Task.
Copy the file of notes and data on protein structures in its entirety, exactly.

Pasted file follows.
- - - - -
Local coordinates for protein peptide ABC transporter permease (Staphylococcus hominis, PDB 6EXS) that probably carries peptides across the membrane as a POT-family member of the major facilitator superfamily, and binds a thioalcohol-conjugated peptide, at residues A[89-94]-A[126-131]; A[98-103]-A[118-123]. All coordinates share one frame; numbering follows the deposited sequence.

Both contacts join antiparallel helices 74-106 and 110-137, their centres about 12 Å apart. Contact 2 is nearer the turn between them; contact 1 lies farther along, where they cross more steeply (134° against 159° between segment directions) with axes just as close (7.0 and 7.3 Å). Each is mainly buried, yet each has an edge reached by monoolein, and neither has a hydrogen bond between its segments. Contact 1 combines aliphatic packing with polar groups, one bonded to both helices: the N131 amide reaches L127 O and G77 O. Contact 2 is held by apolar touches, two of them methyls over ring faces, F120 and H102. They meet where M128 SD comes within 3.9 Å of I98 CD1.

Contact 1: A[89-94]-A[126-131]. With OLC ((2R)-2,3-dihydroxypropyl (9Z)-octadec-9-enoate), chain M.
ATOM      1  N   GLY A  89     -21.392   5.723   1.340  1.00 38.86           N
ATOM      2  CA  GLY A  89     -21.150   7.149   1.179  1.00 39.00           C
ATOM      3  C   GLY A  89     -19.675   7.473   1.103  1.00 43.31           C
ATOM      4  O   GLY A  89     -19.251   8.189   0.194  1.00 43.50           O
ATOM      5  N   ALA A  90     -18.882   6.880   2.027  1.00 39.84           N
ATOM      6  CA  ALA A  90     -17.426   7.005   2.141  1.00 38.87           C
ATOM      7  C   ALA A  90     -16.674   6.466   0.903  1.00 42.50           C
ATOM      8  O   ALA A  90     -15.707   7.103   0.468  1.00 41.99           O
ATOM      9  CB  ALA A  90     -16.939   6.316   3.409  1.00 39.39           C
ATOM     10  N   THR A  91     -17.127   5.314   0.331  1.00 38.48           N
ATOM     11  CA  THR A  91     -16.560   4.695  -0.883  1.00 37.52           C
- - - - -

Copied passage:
Local coordinates for protein peptide ABC transporter permease (Staphylococcus hominis, PDB 6EXS) that probably carries peptides across the membrane as a POT-family member of the major facilitator superfamily, and binds a thioalcohol-conjugated peptide, at residues A[89-94]-A[126-131]; A[98-103]-A[118-123]. All coordinates share one frame; numbering follows the deposited sequence.

Both contacts join antiparallel helices 74-106 and 110-137, their centres about 12 Å apart. Contact 2 is nearer the turn between them; contact 1 lies farther along, where they cross more steeply (134° against 159° between segment directions) with axes just as close (7.0 and 7.3 Å). Each is mainly buried, yet each has an edge reached by monoolein, and neither has a hydrogen bond between its segments. Contact 1 combines aliphatic packing with polar groups, one bonded to both helices: the N131 amide reaches L127 O and G77 O. Contact 2 is held by apolar touches, two of them methyls over ring faces, F120 and H102. They meet where M128 SD comes within 3.9 Å of I98 CD1.

Contact 1: A[89-94]-A[126-131]. With OLC ((2R)-2,3-dihydroxypropyl (9Z)-octadec-9-enoate), chain M.
ATOM      1  N   GLY A  89     -21.392   5.723   1.340  1.00 38.86           N
ATOM      2  CA  GLY A  89     -21.150   7.149   1.179  1.00 39.00           C
ATOM      3  C   GLY A  89     -19.675   7.473   1.103  1.00 43.31           C
ATOM      4  O   GLY A  89     -19.251   8.189   0.194  1.00 43.50           O
ATOM      5  N   ALA A  90     -18.882   6.880   2.027  1.00 39.84           N
ATOM      6  CA  ALA A  90     -17.426   7.005   2.141  1.00 38.87           C
ATOM      7  C   ALA A  90     -16.674   6.466   0.903  1.00 42.50           C
ATOM      8  O   ALA A  90     -15.707   7.103   0.468  1.00 41.99           O
ATOM      9  CB  ALA A  90     -16.939   6.316   3.409  1.00 39.39           C
ATOM     10  N   THR A  91     -17.127   5.314   0.331  1.00 38.48           N
ATOM     11  CA  THR A  91     -16.560   4.695  -0.883  1.00 37.52           C